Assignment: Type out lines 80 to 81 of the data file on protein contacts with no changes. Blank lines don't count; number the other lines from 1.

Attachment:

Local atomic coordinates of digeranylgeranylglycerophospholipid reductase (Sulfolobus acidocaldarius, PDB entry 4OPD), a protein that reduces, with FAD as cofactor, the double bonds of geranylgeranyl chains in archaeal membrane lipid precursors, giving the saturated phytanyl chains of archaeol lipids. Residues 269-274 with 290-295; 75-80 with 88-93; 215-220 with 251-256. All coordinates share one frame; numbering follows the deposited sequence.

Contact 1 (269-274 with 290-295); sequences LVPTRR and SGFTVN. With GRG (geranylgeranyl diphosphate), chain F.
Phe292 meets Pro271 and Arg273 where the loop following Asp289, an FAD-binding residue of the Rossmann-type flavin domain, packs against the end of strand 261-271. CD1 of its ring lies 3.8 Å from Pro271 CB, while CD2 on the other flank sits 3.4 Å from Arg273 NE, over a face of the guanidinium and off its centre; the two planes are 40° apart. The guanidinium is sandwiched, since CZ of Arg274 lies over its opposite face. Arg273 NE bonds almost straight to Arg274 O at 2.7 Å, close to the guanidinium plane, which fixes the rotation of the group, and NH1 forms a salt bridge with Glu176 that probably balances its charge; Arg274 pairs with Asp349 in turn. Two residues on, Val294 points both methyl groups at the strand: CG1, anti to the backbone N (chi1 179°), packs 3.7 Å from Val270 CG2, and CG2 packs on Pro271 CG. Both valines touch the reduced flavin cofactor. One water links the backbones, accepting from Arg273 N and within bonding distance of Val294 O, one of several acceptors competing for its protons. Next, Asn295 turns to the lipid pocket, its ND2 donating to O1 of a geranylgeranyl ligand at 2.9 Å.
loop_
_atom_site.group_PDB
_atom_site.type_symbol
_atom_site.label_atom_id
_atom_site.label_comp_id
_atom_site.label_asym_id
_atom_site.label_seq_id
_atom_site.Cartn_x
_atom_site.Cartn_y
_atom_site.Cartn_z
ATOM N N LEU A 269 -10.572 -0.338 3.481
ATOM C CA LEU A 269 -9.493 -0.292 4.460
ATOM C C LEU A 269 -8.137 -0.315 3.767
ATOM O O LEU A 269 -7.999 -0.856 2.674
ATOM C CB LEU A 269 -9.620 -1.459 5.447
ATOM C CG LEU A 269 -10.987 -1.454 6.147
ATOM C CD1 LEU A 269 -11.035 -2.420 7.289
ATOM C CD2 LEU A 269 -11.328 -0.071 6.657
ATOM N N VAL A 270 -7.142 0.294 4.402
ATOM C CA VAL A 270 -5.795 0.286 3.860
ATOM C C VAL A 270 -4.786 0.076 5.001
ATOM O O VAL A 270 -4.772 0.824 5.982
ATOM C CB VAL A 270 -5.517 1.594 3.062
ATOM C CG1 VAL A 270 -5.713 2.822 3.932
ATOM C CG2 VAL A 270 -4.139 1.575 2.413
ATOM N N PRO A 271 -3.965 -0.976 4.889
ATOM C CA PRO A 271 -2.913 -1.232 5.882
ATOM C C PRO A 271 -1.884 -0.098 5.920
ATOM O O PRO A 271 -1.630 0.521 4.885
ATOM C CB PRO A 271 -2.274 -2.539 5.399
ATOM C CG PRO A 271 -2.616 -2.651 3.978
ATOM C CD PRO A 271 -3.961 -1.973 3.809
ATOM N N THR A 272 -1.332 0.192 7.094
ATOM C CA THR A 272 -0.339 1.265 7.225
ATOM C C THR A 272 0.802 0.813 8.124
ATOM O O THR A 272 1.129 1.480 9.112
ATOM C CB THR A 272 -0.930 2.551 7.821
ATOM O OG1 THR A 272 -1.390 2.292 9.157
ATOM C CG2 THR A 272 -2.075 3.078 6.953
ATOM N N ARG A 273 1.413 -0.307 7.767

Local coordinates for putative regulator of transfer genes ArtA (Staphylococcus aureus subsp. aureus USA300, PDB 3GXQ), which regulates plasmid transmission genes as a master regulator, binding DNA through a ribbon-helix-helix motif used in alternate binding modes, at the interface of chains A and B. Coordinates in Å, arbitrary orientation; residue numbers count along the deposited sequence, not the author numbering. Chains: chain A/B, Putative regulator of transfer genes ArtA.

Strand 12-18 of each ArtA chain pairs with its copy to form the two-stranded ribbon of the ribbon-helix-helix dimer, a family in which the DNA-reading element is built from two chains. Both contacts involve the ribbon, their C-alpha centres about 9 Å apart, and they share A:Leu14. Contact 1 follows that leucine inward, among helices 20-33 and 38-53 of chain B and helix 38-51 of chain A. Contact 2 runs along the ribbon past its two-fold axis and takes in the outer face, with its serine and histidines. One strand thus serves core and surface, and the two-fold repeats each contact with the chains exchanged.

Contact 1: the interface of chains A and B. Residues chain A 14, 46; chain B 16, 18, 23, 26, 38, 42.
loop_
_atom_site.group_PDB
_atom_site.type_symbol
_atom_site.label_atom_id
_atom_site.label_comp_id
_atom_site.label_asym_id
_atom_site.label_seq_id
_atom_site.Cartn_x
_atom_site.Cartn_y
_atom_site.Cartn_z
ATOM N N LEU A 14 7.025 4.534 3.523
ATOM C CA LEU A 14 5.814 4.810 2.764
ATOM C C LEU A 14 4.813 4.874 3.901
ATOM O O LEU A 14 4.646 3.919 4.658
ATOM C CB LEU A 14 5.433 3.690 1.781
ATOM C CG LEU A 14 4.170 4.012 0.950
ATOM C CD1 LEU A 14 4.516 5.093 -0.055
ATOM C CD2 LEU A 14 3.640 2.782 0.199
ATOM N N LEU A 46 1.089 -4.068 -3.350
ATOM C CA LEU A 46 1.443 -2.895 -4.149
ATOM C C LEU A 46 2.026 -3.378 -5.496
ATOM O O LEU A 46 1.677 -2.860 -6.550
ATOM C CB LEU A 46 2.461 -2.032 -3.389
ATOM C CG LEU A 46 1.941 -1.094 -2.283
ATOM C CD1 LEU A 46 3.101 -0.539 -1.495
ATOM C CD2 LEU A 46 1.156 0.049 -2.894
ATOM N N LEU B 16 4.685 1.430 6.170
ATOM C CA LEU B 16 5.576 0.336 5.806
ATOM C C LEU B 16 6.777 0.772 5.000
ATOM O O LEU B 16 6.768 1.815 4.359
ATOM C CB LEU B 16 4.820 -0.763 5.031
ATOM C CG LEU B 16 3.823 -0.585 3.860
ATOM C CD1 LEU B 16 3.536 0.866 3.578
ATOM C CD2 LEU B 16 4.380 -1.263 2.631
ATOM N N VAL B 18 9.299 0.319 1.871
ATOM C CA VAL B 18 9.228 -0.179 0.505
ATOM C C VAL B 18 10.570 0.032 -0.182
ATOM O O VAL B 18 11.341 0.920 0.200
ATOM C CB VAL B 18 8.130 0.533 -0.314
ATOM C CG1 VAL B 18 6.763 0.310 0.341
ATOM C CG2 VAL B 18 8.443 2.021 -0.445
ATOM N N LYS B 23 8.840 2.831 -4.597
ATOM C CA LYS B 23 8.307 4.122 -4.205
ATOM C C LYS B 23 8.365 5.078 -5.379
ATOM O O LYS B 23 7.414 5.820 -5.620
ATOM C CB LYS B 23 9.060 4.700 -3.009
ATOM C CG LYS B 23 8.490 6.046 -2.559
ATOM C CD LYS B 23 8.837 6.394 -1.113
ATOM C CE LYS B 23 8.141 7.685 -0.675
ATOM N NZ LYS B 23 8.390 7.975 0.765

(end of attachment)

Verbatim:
ATOM C CD2 LEU B 16 4.380 -1.263 2.631
ATOM N N VAL B 18 9.299 0.319 1.871